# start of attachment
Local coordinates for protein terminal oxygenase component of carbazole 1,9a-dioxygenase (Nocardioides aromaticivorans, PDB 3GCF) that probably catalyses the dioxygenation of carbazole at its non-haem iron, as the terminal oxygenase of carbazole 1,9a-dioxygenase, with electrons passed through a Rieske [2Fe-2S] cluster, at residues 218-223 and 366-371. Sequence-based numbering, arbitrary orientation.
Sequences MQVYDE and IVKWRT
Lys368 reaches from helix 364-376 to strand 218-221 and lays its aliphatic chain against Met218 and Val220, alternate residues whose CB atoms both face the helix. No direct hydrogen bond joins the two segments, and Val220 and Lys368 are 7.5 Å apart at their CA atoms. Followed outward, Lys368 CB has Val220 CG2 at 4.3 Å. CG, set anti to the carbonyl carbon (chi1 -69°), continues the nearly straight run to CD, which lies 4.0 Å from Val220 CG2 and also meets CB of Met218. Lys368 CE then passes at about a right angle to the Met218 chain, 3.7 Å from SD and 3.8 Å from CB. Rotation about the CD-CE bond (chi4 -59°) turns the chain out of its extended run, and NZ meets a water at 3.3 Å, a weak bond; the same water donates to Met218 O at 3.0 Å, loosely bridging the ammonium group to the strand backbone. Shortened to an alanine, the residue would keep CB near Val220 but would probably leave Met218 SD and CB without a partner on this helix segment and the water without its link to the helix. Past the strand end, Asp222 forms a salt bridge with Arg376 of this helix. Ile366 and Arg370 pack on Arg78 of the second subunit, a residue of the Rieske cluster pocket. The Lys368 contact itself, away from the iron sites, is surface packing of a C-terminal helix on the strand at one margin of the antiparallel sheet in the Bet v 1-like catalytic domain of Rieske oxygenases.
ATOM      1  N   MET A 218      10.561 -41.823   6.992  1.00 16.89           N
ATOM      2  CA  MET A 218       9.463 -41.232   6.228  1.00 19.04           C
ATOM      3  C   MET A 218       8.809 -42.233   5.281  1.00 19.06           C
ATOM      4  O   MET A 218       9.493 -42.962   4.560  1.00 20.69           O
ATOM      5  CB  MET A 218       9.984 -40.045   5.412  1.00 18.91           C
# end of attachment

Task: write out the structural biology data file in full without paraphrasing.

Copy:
Local coordinates for protein terminal oxygenase component of carbazole 1,9a-dioxygenase (Nocardioides aromaticivorans, PDB 3GCF) that probably catalyses the dioxygenation of carbazole at its non-haem iron, as the terminal oxygenase of carbazole 1,9a-dioxygenase, with electrons passed through a Rieske [2Fe-2S] cluster, at residues 218-223 and 366-371. Sequence-based numbering, arbitrary orientation.
Sequences MQVYDE and IVKWRT
Lys368 reaches from helix 364-376 to strand 218-221 and lays its aliphatic chain against Met218 and Val220, alternate residues whose CB atoms both face the helix. No direct hydrogen bond joins the two segments, and Val220 and Lys368 are 7.5 Å apart at their CA atoms. Followed outward, Lys368 CB has Val220 CG2 at 4.3 Å. CG, set anti to the carbonyl carbon (chi1 -69°), continues the nearly straight run to CD, which lies 4.0 Å from Val220 CG2 and also meets CB of Met218. Lys368 CE then passes at about a right angle to the Met218 chain, 3.7 Å from SD and 3.8 Å from CB. Rotation about the CD-CE bond (chi4 -59°) turns the chain out of its extended run, and NZ meets a water at 3.3 Å, a weak bond; the same water donates to Met218 O at 3.0 Å, loosely bridging the ammonium group to the strand backbone. Shortened to an alanine, the residue would keep CB near Val220 but would probably leave Met218 SD and CB without a partner on this helix segment and the water without its link to the helix. Past the strand end, Asp222 forms a salt bridge with Arg376 of this helix. Ile366 and Arg370 pack on Arg78 of the second subunit, a residue of the Rieske cluster pocket. The Lys368 contact itself, away from the iron sites, is surface packing of a C-terminal helix on the strand at one margin of the antiparallel sheet in the Bet v 1-like catalytic domain of Rieske oxygenases.
ATOM      1  N   MET A 218      10.561 -41.823   6.992  1.00 16.89           N
ATOM      2  CA  MET A 218       9.463 -41.232   6.228  1.00 19.04           C
ATOM      3  C   MET A 218       8.809 -42.233   5.281  1.00 19.06           C
ATOM      4  O   MET A 218       9.493 -42.962   4.560  1.00 20.69           O
ATOM      5  CB  MET A 218       9.984 -40.045   5.412  1.00 18.91           C